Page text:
​What kinds of symptoms do patients experience before receiving treatment?

Most patients are asymptomatic, but occasionally patients may suffer from bleeding and pain in the pelvic region. Wuqu’ Kawoq runs a large center where people can be screened for cervical cancer with pap smear tests. When a pap smear is positive, or when a woman comes into clinic with an obvious lesion on her cervix, she needs a colposcopy, which is a guided biopsy/removal of affected areas of the cervix. This procedure is often curative for small cancerous or precancerous lesions of the cervix. Occasionally, if the biopsy/removal shows a more aggressive issue, the patient does need to be referred on for more advanced treatment, but most of the time colposcopy is both diagnostic and curative.

​What is the impact on patients’ lives of living with these conditions?

These are cases picked up in our medical partner's screening program for cervical cancer, so most of the women don’t have any symptoms at all. This is exactly how a screening program is supposed to work—our medical partner can pick up cases that need treatment when treatment is still easy and curative. If left untreated, many of these cases would go on over a period of months to years and develop into life-threatening invasive cervical cancer.

What cultural or regional factors affect the treatment of these conditions?

Although cervical cancer is very rare in the US and other developed countries because of good access to screening and treatment, in Guatemala it is the most common cause of cancer-related death among women. This is because of poverty and poor infrastructure.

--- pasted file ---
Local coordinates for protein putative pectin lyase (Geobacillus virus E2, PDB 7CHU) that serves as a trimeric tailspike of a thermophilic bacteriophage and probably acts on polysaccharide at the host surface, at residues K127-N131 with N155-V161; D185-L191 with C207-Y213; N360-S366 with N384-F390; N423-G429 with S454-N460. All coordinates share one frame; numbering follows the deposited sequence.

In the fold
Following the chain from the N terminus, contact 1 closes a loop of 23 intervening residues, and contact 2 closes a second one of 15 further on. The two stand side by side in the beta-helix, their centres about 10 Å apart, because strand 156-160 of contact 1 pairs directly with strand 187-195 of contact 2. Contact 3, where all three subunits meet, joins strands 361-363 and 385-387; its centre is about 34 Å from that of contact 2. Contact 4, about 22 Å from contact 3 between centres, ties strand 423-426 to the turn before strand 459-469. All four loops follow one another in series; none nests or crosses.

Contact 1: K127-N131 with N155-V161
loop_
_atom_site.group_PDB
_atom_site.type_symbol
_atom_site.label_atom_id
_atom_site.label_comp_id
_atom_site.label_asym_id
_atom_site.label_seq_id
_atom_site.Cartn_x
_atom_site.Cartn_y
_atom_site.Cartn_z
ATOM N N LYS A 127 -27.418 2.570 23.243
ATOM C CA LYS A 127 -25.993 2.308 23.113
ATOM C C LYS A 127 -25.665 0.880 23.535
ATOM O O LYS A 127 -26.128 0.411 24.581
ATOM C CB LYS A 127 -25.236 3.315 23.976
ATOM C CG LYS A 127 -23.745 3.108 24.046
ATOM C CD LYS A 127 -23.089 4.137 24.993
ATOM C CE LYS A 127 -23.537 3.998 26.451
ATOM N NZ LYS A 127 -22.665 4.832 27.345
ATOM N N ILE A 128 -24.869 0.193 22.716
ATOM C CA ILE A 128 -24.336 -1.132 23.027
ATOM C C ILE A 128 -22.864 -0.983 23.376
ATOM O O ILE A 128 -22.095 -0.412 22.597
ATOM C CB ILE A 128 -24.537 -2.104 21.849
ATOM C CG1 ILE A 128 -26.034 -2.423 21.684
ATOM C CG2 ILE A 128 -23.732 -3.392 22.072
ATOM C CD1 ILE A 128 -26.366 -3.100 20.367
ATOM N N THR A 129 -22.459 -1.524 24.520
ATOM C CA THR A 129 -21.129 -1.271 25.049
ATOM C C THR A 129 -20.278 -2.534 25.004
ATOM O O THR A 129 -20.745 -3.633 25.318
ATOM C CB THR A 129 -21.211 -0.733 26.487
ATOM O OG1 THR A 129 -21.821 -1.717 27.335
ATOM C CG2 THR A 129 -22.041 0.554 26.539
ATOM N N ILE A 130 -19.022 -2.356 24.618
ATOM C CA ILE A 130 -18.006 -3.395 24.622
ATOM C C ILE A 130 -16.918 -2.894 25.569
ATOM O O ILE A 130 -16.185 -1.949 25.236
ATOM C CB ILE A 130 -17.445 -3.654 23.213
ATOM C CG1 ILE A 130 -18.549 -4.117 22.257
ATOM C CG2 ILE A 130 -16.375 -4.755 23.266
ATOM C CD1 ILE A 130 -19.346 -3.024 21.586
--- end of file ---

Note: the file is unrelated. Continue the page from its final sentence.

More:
• Process
  • Impact on patient's life
  • Risks and side-effects
  • Accessibility
  • Alternatives

What does the treatment process look like?

Treatment is straightforward. The patient is referred to a specialist who examines the cervix under a microscope. Any abnormal areas are removed with an electrical devices and sent for pathology testing to look for cancer. If cancer or precancer is found, this procedure is often curative and women can get back to their lives with regular followup. Usually the entire process can be completed in about two weeks.

What is the impact of this treatment on the patient’s life?

This treatment saves lives. Without access to this procedure, many of these women would eventually develop severe invasive cervical cancer and die of the disease. Cervical cancer attacks early in life frequently robbing women of decades of life and leaving their families alone.

What potential side effects or risks come with this treatment?

This condition is very treatable! At this stage, doctors can remove these lesions easily, at relatively little cost, and save lives. Risks are rare but include bleeding that is very heavy or lasts longer than two weeks, abnormal vaginal discharge, fever, and pelvic pain.

How accessible is treatment in the area? What is the typical journey like for a patient to receive care?

There are several public and private clinics in Guatemala that offer this treatment. However, indigenous women, especially those who don’t speak Spanish, are frightened of the strange procedure and often do not follow through. Our medical partner provides them with the case management, counseling, and financial support to complete the procedure.

What are the alternatives to this treatment?